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Chapter Twenty-six

Immediately after arriving home from the hospital that evening
Ruth Troulson phoned elder Harold Brainard.

"I know it's after nine o'clock, Brother Brainard," she began, "but
this is important."

"No need to apologize, Sister Troulson," he reassured her. "I realize
what a difficult time you folks must be going though with your little
Tommy in the hospital. How can I be of help?"

"Well, its not Tommy I'm calling about, Brother Brainard. It's
young brother Randy Mason."

"Oh? Did someone discover his role in getting Tommy out of the

"No. Nothing like that." Ruth hesitated a moment after this
reminder of how helpful Randy had just been to her. Still, she
persisted with what she knew to be her duty. "When Ralph and I had
dinner tonight at McDonald's across from the hospital, Brother Mason
was sitting in the next booth with a worldly girl. He's evidently dating
her, and their conversation sounded quite intimate."

"Oh, my! Well, you did the right thing in phoning me, Sister
Troulson. I'll see to it that the elders look into the matter right away."

"But I'm afraid there's even more to it than that, Brother Brainard.
Although they couldn't see us, we were close enough to hear
everything they said, and much of what they spoke about was
outright apostasy. This worldly girl was leading brother Mason right
out of the Truth, telling him lies about God's organization and calling
into question the doctrines we've been taught. It all seemed to be
aimed at getting him to break integrity on the blood issue. But, of
course, Satan the devil must just be using her and all her charms to
lure him away from the Truth every which way he can. My husband
Ralph heard every word too and saw them together when we got up to
leave, so there are two witnesses to what brother Mason has done."

"Well, that's good because we might just need both of you to testify
if he doesn't confess freely when we meet with him."

"I'll call you right away if Ralph and I catch him saying or doing
anything more when we're at the hospital tomorrow. Good night,
Brother Brainard."

Listening to his wife's end of the conversation, Ralph was
extremely upset but forced himself to keep silent. How could she do
this to Randy Mason after all that he had risked for them just a day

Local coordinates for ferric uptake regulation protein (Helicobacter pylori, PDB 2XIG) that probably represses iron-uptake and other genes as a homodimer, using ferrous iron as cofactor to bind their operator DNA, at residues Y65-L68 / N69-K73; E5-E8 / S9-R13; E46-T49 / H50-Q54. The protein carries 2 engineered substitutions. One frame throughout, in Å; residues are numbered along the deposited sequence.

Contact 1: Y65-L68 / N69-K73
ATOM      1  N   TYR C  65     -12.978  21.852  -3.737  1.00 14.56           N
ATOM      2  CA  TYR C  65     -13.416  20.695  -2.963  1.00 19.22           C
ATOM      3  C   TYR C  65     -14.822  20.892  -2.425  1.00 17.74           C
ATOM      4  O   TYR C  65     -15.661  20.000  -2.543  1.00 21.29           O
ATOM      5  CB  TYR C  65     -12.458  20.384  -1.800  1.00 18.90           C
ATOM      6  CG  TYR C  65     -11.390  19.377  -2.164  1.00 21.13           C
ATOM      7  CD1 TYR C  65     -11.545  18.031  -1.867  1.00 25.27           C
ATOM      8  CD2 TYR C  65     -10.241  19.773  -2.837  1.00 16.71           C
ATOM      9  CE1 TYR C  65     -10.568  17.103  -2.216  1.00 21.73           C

earlier? Moreover, Ralph had been favorably impressed by Jill
French, both in her performance at the hospital and in her
conversation with Randy. In fact, had he been single and a few years
younger, he might even have been envious of the Mason boy. And
besides, the arguments brought up by the pretty nurse concerning the
use of blood transfusions made sense -- especially after all that Ralph
had experienced and observed in recent days.

He had wanted to stop Ruth from making the phone call. And,
when she got off the phone he wanted even more so to share with her
his new thoughts on the matter. But he decided it would be better to
let her cool down and to bring it up in their quiet time when they both
laid down in bed for the night.

So, after they had snuggled in together but before reaching over to
switch off the light, Ralph cautiously broached the subject.
"You know, sweetheart, I remember my dad talking about a time,
years ago, when the friends used to avoid vaccinations the same way
we avoid blood today. And Sister Karellis in Framingham -- you know,
the blind sister in the wheelchair -- I remember hearing that she had
refused an operation that might have saved her vision, because the
Society was teaching at that time that cornea transplants were a form
of cannibalism. Honey, do you suppose . . ."

"Listen, Ralph," his wife interrupted with such force that he almost
bit his lip, "don't you dare start talking to me like that! That's flirting
with apostate thinking. Don't you think I have enough to cope with
already, with our son being tortured in the hospital and brothers in
the congregation turning against Jehovah God right and left? How can
you listen to the devil and let him wreck your standing in the
congregation, and even our marriage? Don't you say another word to

With that, she pulled her pillow over her ears and turned violently
onto her side, leaving Ralph looking at her back and her pillow. He
knew right then that the discussion was over; no matter where his
thinking might lead him, he would never be able to share those
thoughts with his wife. For her sake and for the boy's sake he would
have to mouth organizational doctrine whether he still believed in it
or not. And he would even have to testify against Randy Mason,
should it ever come to that.

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